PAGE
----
SCHOOL CHOICE OPPORTUNITY
April 29, 2008
Scarcely half of American children in our 50 largest cities will leave their public schools with a high-school diploma in hand, according to a study released by America's Promise Alliance. These children are disproportionately African-American. Their homes are disproportionately located in our largest public school districts. And the failure is a scar on this great land of opportunity, says the Wall Street Journal.
One of the few hopeful alternatives in these cities are Catholic schools:
- Minority students at Catholic schools are 42 percent likelier to complete high school than their public school counterparts, according to a University of Chicago researcher.
- They are also 2 1/2 times more likely to earn a college degree.
These numbers were behind the special White House summit on Inner-City Schoolchildren and Faith-Based Schools convened last Thursday. The emphasis on faith-based schools is a reflection of practicality, because turning around a failing public school or starting up a new one is difficult, costly and takes time that these children can't afford.
There is a political problem when it comes to solving this crisis, says the Journal:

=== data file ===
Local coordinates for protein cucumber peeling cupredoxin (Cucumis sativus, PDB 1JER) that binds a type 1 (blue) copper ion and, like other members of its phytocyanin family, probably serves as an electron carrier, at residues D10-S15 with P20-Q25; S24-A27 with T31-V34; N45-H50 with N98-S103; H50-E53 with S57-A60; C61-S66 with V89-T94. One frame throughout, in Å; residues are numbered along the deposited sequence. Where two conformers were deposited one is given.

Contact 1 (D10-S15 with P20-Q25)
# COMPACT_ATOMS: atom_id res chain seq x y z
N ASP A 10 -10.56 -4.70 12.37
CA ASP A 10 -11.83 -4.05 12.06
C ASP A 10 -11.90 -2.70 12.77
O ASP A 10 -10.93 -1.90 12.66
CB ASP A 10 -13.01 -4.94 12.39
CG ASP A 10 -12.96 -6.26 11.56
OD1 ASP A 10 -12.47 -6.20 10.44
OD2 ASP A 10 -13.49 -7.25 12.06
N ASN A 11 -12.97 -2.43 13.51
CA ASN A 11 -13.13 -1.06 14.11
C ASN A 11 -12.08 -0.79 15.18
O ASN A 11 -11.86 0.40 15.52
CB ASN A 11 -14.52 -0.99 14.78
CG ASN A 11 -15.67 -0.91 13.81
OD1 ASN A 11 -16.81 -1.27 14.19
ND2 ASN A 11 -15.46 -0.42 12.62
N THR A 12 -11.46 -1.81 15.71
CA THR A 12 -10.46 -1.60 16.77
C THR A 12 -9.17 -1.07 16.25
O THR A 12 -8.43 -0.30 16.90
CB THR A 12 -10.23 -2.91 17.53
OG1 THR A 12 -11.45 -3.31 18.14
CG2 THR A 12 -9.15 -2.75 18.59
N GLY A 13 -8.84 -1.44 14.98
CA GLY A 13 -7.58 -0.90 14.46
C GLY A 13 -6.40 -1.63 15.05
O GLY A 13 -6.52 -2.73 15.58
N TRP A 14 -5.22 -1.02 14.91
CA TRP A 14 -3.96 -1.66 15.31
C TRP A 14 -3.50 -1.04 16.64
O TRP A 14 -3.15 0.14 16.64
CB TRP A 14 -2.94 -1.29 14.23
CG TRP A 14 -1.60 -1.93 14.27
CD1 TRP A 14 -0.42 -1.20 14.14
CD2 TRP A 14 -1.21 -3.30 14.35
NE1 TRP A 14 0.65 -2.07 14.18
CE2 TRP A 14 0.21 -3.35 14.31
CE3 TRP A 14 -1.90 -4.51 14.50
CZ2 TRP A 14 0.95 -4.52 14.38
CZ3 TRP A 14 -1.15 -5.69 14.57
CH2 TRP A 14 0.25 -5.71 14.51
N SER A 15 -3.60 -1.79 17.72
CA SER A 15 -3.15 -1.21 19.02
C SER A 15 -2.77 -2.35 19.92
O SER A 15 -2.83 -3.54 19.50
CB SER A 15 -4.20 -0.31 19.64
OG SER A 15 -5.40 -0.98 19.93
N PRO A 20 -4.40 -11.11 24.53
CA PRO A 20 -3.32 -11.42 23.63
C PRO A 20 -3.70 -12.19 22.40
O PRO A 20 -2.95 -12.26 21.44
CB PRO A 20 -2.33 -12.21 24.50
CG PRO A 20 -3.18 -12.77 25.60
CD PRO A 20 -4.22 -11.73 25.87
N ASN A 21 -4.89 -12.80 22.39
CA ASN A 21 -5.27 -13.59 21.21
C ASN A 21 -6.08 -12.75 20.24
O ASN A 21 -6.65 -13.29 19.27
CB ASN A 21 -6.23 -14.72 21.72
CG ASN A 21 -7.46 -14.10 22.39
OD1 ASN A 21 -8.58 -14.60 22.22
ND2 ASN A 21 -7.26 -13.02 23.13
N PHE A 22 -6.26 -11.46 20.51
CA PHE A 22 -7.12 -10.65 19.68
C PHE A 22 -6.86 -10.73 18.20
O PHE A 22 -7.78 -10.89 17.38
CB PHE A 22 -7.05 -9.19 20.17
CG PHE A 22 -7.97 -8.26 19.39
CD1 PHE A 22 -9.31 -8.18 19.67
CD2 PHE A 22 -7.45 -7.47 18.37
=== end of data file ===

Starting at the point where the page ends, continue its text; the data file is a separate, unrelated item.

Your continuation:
- Though polls show that African Americans generally favor school choice, they tend not to vote for pro-school-choice candidates who are mainly Republican.
- Suburban voters of both parties are not enthusiastic about school choice, as many see it as enabling blacks and Latinos to find their way into their children's schools.
- The teachers unions devote their considerable resources to fighting any measure that increases accountability or gives parents more options.
So when politicians have to choose between a teachers union and some African-American mom who would like to take her son out of a failing public school, guess who usually wins?
Source: William McGurn, "McCain's School Choice Opportunity," Wall Street Journal, April 29, 2008.
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